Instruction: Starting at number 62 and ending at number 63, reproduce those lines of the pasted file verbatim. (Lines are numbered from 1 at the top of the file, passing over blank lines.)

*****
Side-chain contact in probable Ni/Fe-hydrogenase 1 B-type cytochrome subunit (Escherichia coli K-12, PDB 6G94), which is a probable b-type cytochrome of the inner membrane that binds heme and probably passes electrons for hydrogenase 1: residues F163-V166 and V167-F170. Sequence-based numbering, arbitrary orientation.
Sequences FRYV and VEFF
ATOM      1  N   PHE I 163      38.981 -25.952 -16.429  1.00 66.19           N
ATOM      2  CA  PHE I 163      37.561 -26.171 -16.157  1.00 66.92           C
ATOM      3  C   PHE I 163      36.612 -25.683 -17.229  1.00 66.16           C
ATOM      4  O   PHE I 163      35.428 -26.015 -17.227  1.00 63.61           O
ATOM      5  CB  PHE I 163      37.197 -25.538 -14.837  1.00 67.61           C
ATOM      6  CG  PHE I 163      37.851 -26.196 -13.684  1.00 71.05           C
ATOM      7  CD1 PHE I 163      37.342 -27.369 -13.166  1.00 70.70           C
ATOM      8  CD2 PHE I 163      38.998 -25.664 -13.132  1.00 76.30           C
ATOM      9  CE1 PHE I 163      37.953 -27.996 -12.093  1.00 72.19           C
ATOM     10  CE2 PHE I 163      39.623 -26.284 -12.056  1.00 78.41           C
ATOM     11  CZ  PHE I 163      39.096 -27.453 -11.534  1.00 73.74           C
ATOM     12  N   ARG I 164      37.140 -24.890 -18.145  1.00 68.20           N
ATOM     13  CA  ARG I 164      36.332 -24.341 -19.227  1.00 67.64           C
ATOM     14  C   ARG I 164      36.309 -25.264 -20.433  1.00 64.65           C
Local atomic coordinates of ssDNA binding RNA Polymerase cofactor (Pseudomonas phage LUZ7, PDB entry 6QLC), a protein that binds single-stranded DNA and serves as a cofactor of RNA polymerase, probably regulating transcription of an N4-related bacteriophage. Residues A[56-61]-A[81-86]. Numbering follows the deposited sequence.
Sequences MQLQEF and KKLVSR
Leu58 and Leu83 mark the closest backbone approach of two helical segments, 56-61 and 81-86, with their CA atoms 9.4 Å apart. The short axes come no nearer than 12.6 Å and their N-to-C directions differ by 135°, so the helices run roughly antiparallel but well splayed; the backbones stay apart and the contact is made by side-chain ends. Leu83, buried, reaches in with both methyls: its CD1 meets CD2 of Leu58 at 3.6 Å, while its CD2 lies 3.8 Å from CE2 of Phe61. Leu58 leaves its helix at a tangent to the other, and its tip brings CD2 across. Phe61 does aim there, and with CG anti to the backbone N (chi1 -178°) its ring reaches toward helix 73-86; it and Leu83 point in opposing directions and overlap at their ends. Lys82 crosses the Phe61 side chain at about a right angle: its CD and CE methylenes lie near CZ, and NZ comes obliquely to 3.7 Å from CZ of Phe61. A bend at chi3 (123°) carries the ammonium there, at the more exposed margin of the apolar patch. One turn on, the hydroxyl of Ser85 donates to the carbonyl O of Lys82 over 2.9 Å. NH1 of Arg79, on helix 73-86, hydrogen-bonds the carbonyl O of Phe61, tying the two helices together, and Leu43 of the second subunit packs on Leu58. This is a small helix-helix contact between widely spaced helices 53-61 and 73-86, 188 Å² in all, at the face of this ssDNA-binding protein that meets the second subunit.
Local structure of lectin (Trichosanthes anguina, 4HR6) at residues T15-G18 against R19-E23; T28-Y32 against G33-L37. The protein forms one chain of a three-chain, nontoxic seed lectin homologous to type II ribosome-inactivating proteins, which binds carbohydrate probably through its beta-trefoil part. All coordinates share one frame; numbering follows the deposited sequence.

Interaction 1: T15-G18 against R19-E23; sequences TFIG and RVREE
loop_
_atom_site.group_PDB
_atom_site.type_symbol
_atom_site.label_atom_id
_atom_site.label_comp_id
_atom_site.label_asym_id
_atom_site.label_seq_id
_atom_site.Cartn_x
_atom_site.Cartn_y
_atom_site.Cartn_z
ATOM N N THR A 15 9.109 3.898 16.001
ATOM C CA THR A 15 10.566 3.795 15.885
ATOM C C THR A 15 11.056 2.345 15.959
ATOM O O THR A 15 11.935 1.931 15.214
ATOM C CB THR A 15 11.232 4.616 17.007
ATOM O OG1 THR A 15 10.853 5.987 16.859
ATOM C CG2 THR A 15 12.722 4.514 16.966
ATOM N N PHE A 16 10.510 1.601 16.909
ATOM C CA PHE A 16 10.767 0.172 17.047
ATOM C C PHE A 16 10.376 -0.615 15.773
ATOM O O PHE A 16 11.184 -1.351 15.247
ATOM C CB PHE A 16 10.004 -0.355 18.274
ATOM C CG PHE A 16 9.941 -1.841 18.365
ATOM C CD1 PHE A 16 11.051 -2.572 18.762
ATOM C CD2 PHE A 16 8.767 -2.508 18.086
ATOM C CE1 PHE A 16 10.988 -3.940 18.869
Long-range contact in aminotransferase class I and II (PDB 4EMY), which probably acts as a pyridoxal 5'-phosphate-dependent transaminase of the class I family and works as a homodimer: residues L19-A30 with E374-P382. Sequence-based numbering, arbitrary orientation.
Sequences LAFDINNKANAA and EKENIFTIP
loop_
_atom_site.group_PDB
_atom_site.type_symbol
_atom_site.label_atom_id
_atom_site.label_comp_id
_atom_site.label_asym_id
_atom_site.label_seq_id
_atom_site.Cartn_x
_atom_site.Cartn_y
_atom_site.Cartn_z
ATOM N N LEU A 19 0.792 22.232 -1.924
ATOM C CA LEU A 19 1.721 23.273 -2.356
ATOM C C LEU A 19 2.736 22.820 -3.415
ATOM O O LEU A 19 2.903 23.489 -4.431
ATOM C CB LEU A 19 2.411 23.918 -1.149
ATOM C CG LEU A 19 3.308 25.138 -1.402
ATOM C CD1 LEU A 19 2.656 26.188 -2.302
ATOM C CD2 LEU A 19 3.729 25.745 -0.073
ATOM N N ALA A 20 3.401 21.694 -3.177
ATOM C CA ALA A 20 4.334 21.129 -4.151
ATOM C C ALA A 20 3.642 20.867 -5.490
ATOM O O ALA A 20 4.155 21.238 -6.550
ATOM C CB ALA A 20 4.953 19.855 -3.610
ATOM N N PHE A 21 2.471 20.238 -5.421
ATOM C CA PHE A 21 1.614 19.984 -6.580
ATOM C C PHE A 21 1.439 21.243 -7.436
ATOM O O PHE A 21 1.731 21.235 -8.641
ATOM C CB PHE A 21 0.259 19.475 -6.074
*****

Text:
ATOM C C LEU A 19 2.736 22.820 -3.415
ATOM O O LEU A 19 2.903 23.489 -4.431